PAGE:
Miscellany (General)

by dhw, Monday, May 10, 2021, 13:10 (752 days ago) @ David Turell

dhw: You say you believe in common descent, and I’m asking why you think it’s impossible for bats to have descended from an earlier life form.

DAVID: Sudden appearance implies God might have dropped in an addition, as in the Cambrian.

I know what it suggests. I am asking why you, who believe in common descent, think it’s impossible for bats to have had an ancestor, and why you should take it for granted that every stage of speciation, going back hundreds or even thousands of millions of years, should have left us with a complete fossil record of itself.

dhw: Your quote follows on from:
“This has happened multiple times, with groups like whales, sea turtles, sea cows and crocodiles, all evolving from land-dwelling ancestors that have adapted themselves for a life at sea.”

No inference or mention of random mutations. Adaptation is not random, and what is wrong with the suggestion that adaptation to new environments helps us to understand diversity?

DAVID: Of course there is diversity, which Darwin tells us comes from random mutations

The article contains no reference to random mutations, so I don’t know why you tried to dismiss it as “typical Darwin think”, or why you objected to the statement that adaptation to new environments helps us to understand diversity.

The obstetric dilemma
DAVID: The pelvic cells knew the independent baby skull size had grown. Really? Whew.

dhw: How else do you think adaptation functions? Conditions change (bigger brain), and either the cells RESPOND (change pelvis) or the organism dies.

DAVID: A total non-answer. How did the pelvic bony cells anticipate the bigger baby head? You just prefer non-thought in considering the obstetric dilemma. 'Respond' requires anticipation.

My proposal is that the cells did NOT anticipate the bigger head, and “respond” is exactly the opposite of “anticipate”! The process would be that the pelvis finds itself having to cope with a bigger head. Either it expands or it’s goodbye to mother and child. Initially, I have no doubt that the latter would have happened all too frequently. But in some cases the response would have enabled mother and child to live, and those are the cases which would have led eventually to the adapted form of pelvis surviving as the norm. Still not perfect by any means, but adequate for general survival. Do you really imagine that your God stepped in to provide a ready-made new pelvis, and therefore all Lucy-mothers survived?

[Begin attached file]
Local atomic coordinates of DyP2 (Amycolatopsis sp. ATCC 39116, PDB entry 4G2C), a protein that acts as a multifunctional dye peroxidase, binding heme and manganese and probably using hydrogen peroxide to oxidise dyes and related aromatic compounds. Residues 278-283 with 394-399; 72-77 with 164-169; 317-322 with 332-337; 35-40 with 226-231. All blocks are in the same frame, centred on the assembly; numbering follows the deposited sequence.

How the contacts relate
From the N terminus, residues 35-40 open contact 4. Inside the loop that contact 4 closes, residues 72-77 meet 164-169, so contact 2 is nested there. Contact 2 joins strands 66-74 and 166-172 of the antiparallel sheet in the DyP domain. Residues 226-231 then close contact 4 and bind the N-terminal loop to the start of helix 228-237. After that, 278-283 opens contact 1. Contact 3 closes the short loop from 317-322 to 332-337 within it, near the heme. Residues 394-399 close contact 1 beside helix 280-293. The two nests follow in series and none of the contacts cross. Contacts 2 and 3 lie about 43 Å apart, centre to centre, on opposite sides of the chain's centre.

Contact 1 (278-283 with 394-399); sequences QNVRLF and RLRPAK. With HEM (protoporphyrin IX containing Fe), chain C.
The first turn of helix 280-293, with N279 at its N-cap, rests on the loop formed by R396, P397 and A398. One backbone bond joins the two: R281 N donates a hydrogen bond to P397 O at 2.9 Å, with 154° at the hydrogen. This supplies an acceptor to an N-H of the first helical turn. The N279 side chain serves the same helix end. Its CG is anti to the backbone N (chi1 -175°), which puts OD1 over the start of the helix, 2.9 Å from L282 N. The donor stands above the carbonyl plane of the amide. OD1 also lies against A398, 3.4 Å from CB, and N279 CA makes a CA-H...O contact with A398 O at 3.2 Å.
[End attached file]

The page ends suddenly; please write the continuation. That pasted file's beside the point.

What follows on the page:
Erectus speech
QUOTE: "The available evidence then strongly suggests that erectus invented language more than a million years ago. In so doing, Homo erectus changed the world more than any creature since, including their grandchild, Homo sapiens."

dhw: At last some common sense. To my mind it is absurd to imagine that our predecessors did not have their own language in which to communicate. But I think the above quote is highly exaggerated. The world of erectus would still have been very much the same as that of his predecessors and of early sapiens. Our modern world of cities, technology, institutions, means of transport etc. would be totally unrecognizable to erectus. Language complexifies when new words and structures become necessary. Of course we use these once we have them, but I don't think language produces the new concepts it expresses.

DAVID: The ability to express abstractions in speech and print is what did it. Erectus did think in simple abstractions making stone tools, rafts, etc.

A sort of chicken and egg situation, perhaps. I suggest that new words and constructions became necessary as humans came up with new ideas which required new forms of expression. But of course, once these forms of expression existed, they would have been used to generate new ideas as new knowledge was passed on to more and more “thinkers”.

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